In today's Guardian David Miliband takes his distance from the phrase 'war on terror'. While conceding that it had some merit, he now thinks that 'the notion is misleading and mistaken'. Reporting on his piece elsewhere in the paper Julian Borger calls it a 'comprehensive critique'. If 'comprehensive' just means that the foreign secretary has assembled a few arguments against the phrase 'war on terror', then OK. But the trouble is, his arguments aren't compelling.
The first of them is that talking about a war on terror gives a spurious unity to a number of disparate groups and thereby helps the efforts of those intent on unifying them. The only unity the phrase implies is the one that in fact justifies it: namely, that the groups concerned are terrorist groups, that they have adopted terror as a political method. Otherwise they can be as disparate as you want. The same reasoning as David uses here could have been used to discourage anyone talking about fascism (I mean real fascism) between the wars. Apart from this, there is a certain other unity behind much recent terrorism - Islamist politics. That doesn't mean a total sameness, but it's a feature hard to overlook.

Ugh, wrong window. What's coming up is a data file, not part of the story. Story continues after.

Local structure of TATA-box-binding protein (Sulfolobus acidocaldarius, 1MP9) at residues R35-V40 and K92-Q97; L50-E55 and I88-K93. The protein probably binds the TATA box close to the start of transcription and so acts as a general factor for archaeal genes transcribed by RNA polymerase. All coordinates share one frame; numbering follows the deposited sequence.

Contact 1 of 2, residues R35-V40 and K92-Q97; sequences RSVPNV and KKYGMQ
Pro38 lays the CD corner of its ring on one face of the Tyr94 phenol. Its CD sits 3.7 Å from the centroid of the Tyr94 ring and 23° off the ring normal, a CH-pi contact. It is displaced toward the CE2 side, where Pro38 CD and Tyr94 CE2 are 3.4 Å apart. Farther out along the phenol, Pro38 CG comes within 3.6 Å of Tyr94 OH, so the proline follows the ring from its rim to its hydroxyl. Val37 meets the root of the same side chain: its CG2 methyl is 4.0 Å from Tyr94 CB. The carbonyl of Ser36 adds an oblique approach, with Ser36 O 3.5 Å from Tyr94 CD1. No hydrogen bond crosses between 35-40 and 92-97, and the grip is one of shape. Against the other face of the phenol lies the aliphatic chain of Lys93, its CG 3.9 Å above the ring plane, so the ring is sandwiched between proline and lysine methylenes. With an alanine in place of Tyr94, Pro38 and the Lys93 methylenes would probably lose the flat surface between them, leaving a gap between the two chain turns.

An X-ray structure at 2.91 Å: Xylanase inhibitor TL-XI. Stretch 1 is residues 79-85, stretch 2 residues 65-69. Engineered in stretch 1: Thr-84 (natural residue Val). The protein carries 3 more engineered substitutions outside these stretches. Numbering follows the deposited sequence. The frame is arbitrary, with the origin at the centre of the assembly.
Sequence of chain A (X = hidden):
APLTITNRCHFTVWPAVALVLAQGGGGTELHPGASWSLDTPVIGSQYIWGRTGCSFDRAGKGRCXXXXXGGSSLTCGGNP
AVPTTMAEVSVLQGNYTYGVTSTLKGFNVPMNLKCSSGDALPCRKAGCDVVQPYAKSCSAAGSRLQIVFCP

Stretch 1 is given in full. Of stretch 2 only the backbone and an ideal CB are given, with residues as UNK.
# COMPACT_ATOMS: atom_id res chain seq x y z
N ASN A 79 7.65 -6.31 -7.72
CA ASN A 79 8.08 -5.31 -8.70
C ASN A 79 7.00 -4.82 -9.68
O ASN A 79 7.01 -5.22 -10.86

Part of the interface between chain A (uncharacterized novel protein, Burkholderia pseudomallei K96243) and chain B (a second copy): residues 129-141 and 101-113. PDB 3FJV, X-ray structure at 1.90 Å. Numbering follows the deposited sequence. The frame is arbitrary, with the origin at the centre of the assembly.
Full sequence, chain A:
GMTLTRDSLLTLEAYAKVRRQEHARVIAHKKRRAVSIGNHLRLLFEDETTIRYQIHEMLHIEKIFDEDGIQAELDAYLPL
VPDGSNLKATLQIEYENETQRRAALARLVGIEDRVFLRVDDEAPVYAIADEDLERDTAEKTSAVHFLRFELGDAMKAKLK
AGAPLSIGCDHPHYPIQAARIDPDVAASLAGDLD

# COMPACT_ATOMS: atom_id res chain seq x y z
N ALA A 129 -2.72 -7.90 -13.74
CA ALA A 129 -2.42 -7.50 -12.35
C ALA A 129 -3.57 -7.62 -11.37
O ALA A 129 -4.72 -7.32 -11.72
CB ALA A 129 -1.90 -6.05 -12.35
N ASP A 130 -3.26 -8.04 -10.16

Second, David says that the offending phrase 'implied that the correct response was primarily military'. No, it didn't. (a) If this were so, you'd have to believe that a war on drugs, or on crime, or on corruption, was primarily military - which people usually don't believe. (b) Even if we take something closer to war in the standard sense, it doesn't follow that non-military means of fighting it aren't important. Wars of liberation from tyranny, for example - they could not be won without social and political measures, campaigns, forms of cooperation and persuasion.
Third, David writes:
We must respond to terrorism by championing the rule of law, not subordinating it, for it is the cornerstone of the democratic society. We must uphold our commitments to human rights and civil liberties at home and abroad.
Indeed. But it is no part of the logic of the phrase 'war on terror' that we should compromise these values and practices. The war on terror can be fought while upholding them. And it is being fought on behalf of them.